“Baku has a pair of keys to the rich energetic Caspian Sea region, whose place in the global geopolitics of energy is increasing proportionally to the degree of instability in the Middle East.”
Sometimes compared to Afghanistan in that events in Azerbaijan are seldom confined to its territorial borders and carry implications that ripple beyond the region, political developments in Baku have been subject to much international scrutiny of late, as tensions with Armenia over the Nagorno-Karabakh region have devolved into calls for war.
The butterfly effect
A group of Azerbaijanis walks between a pair of Soviet tanks in Baku, capital of Azerbaijan on Saturday, Jan. 28, 1990. The Soviet army invaded the republic earlier this month to quell ethnic violence and to put down a growing nationalist movement. Photo: AP
A state of the Soviet Union until Oct. 18, 1991, Azerbaijan was once an axis of Moscow’s energy policy strategy, the Kremlin’s jewel in the Caucasus. In fact, Baku’s energy potential and its opening onto the Caspian Sea prompted Soviet Russia to invade this small state in the first place.
Back in 1920, at a time when Moscow sought to assert communism as the new political regional paradigm, Vladimir Lenin understood the crucial role that Azerbaijan would come to play in securing Soviet Russia’s economic and energy independence. Later, Adolf Hitler, too, would come to covet the Caucasus, acutely aware that whichever power would bring this region to heed would have its thumb on one of the coronary arteries of the world and thus exert unparalleled territorial and political control.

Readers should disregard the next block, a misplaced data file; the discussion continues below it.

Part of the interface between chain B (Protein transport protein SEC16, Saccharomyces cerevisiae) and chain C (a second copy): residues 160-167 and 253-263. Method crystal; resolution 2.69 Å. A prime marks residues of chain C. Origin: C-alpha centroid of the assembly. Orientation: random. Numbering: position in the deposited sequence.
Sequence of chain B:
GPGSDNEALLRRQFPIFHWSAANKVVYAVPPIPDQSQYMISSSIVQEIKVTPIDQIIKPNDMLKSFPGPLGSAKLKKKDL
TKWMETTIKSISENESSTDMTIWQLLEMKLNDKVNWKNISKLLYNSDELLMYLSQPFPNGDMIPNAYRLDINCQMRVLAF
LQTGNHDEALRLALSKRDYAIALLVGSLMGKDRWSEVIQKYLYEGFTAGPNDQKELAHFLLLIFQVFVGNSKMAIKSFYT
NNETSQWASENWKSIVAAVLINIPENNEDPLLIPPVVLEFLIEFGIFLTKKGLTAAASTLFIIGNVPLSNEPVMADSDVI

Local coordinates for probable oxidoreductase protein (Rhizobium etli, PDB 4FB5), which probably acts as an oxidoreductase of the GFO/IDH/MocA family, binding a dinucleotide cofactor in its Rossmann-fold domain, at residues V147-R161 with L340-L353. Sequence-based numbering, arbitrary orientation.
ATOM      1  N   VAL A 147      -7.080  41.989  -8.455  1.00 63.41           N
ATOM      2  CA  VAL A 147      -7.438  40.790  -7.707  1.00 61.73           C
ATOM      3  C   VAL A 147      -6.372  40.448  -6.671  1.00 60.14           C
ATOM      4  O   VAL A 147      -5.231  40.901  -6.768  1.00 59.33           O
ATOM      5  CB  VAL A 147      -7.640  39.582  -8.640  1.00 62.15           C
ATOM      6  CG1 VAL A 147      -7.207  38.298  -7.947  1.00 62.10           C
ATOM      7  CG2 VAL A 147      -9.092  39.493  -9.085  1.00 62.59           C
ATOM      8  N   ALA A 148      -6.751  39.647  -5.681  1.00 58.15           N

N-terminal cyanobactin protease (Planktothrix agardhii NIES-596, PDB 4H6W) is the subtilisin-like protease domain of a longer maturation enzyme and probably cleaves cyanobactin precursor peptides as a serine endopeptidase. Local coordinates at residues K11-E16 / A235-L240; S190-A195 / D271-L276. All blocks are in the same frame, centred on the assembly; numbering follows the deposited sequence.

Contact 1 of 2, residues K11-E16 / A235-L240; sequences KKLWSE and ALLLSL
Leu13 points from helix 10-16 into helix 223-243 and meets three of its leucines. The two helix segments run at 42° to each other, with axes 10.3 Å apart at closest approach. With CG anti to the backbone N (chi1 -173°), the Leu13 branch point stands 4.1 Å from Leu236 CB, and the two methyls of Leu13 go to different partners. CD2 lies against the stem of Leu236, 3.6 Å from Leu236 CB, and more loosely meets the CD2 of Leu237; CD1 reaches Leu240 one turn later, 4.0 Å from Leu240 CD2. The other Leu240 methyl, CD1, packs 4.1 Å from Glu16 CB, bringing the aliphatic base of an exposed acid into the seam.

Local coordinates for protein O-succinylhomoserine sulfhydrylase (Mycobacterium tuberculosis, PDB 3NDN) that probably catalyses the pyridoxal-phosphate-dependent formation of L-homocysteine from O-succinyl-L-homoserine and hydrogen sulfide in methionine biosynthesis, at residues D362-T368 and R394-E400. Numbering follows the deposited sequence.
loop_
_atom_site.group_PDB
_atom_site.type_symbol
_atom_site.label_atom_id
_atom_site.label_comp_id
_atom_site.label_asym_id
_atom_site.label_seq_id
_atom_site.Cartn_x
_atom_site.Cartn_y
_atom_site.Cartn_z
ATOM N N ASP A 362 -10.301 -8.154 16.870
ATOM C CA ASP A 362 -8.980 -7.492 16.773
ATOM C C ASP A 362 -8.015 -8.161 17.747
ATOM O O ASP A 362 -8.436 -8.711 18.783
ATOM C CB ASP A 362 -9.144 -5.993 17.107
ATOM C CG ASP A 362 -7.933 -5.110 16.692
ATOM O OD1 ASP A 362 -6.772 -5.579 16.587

In an interview with the Chicago Policy Review, Elin Suleymanov, a former Azerbaijani ambassador to the U.S., recalled the following historical anecdote:
“There is a 1943 video of Hitler in which one of his generals gave him a cake of the map of Russia and asked him to cut out a piece of his favorite part. He cut out Baku, Azerbaijan. He wanted the oil. Ever since the internal combustion engine, Europeans and the world have looked to Azerbaijan as an important energy provider.”
An important cog in the world’s geostrategic machine, decisions made in Baku ripple far beyond Azerbaijan’s borders. As Fariz Ismailzade, a political analyst based in Baku, explained to MintPress, “Azerbaijan’s policies ultimately carry broad regional repercussions, especially when it comes to its decades’ long territorial dispute with Armenia, its regional arch-enemy.”